Choo Choo

I've been away from the blog for a few weeks, as I was at a conference, and then studio reno-ing (more on that another day) and then Supercrawl. A start of a busy September indeed!

Hamilton mugs! 

Hamilton mugs! 

Now that I'm back in the swing of things (and the fire bans have been lifted), I've stuffed my van with pots and have headed up north to start firing for the holiday season! This is my first time firing a train kiln, a kiln design that looks like a train car, and when fired correctly should make that warm and cozy chugging sound. My kind of sound. 

Pots unpacked and ready to be loaded

Pots unpacked and ready to be loaded

This firing is particularly special, as it is the last firing this kiln will ever see! After unloading next week, Duncan Aird and I will be tearing her down, and giving the bricks a new life in our very own kiln back down in the Hammer! Buildings are underway and we're hoping to have the beauty built before Christmas. 

So I'm up here toasting this sweet kiln many thanks, with good company, and good food, and looking forward to many firings ahead!

Jeff Martens, loading the kiln like a boss. 

Jeff Martens, loading the kiln like a boss. 

Stacked.  

Stacked.  

1001 Pots 2016

This year, I was invited to participate in the annual 1001 Pots in Val-David, Quebec. After many years of visiting the show and admiring the talent of these artists, I took the plunge and was an exhibitor there for the first time this summer.

The community at 1001 Pots is INCREDIBLE. Not only did they put up with my poor excuse for French (I'm going to take classes before next year guys, I promise! ;)) but they are among the most welcoming and caring people I have had the pleasure to be in company with.

On top of an insane amount of pottery in one place, 1001 Pots is located on a stunning property, at the home and studio of working artist Kinya Ishikawa. The buildings are immaculate, the gardens are beautifully kept, and the atmosphere is warm and relaxed.

1001 Pots ceramic mosaic path

The highlight of the property is the "Jardin de Silice" (Silica Garden) - a magnificent cathedral made from intricate metalwork, filled with ceramic shards. Exhibitors bring their scraps and seconds to the event and the next year will find them renewed, tediously placed into this curious piece of architecture, whether it be an addition in the growing labyrinth of walls, or mosaic tiled walkways. The peace and serenity of this space is paramount.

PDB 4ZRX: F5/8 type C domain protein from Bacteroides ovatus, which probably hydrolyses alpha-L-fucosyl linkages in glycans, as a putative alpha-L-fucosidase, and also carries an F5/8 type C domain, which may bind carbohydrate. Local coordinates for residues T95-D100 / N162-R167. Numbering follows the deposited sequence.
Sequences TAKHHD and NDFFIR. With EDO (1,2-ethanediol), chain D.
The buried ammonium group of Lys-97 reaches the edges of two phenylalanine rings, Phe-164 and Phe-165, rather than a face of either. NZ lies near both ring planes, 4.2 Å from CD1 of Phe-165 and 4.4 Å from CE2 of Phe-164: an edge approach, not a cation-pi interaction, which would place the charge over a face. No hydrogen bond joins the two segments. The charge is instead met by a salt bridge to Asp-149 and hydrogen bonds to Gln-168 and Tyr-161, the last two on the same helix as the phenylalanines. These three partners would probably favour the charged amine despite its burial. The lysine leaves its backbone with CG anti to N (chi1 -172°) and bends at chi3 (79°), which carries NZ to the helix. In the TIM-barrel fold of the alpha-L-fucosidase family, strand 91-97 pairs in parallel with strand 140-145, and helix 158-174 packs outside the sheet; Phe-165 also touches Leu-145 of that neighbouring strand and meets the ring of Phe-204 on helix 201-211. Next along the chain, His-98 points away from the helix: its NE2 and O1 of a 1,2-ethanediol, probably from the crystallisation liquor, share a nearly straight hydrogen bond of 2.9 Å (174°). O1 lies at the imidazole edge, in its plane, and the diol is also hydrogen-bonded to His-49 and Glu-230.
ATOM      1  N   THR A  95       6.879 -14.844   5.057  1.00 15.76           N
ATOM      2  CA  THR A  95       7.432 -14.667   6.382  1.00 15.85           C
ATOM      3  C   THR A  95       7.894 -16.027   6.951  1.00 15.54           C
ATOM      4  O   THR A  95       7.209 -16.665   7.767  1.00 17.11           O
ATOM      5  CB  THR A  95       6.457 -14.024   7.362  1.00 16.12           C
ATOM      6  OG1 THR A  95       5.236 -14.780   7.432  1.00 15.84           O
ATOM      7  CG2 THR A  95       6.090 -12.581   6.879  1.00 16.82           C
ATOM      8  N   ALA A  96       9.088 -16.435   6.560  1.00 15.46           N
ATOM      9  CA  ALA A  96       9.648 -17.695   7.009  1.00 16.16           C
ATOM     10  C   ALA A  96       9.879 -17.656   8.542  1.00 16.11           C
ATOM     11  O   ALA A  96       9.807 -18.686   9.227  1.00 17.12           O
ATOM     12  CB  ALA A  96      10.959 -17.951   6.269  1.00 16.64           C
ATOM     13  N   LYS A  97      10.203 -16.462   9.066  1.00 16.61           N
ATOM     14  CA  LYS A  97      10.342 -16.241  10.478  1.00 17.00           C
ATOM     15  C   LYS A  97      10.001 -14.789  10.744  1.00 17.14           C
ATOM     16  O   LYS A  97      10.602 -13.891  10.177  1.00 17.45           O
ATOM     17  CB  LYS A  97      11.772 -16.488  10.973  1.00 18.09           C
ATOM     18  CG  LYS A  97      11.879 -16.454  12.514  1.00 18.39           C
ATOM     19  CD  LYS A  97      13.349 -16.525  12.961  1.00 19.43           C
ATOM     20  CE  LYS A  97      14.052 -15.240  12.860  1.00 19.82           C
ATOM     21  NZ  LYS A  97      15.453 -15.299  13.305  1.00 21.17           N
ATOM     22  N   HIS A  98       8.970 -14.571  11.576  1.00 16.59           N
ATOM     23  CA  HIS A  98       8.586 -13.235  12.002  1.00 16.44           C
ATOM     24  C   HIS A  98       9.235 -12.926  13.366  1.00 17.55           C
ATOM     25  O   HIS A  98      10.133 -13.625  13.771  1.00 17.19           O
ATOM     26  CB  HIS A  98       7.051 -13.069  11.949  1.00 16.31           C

Kinya's Japanese heritage and artistic sensibility are apparent in everything he does - from ikebana arrangements in the quiet corners of the garden, intricate chandeliers and poetry readings, patterns in colour and form, and of course his Furoshiki paintings. I have admired these fabric paintings every year at the show - his brushwork, sense of space, and softness are breathtaking. The smallest piece speaks volumes.

Emma Smith 1001 Pots Furoshiki

I was delighted to be voted by my fellow artists for the Potter's Choice Grand Prix for 2016. Kinya made this stunning piece for me, with reflections of my forms and drawings. I was SO shocked to be considered, let alone to have won.

I am already looking forward to next year - to new friends, the great outdoors, and a beautiful life.

Patterns: Part One

 
 

The studio operates like a creaky tin man. When well oiled, it's smooth sailing and I get through throwing weeks or decorating weeks exactly as I had planned. I throw. I decorate. I do the work.

Sometimes I forget to oil the tin man.
And I usually forget to oil the tin man right around 1 week before every firing, and the studio falls into pieces. A shit show ensues. Our regular programming of efficiency, scheduling and organization crumbles to bits, and minor hysterics take place.

I've wondered why this happens, every time, like clock work. The rest of the time goes by so smoothly! What the hell happens one week before every firing?!

Spoiler alert: I'm a little crazy.

I have a thing for nicely stacked pots. I like to see them in neat little rows, lined up like soldiers ready for battle. I like to see stacks of bowls piled high, patterns made from their matching silhouettes. I like to stack my bisque kilns efficiently, with pots inside pots inside pots. Every space is filled, rows of jugs lined up in concentric circles spiralling out from the centre of the kiln to the edges. I like pattern. I like repetition. But after most of the work has been put through the bisque kiln, there are always weird tid-bits left over. They never fit properly. They don't make nice clean rows. They're never the right height. There's always one damned vase that needs to fit on a shelf with a whack of plates (because, of course, I hate firing plates, so I leave them until the very last firing, which only encourages this predicament). The bisque kiln is chaos, the leftovers on the shelf are chaos. Chaos breeds chaos. And a chaotic space makes for a chaotic mind. A chaotic mind means I forget that I shouldn't have coffee in the morning, or that eating lunch is important. I start to misplace my tools, stop taking breaks, and end up working longer days, every day.

Thanks to this pattern of week-before hysterics, there's always a "last-minute day on the schedule. It's tomorrow. Last minute decorating, last minute speed-drying, last minute bisquing. Wednesday and Thursday are glazing and wadding days. We'll be back on schedule by then, just give it a few all nighters.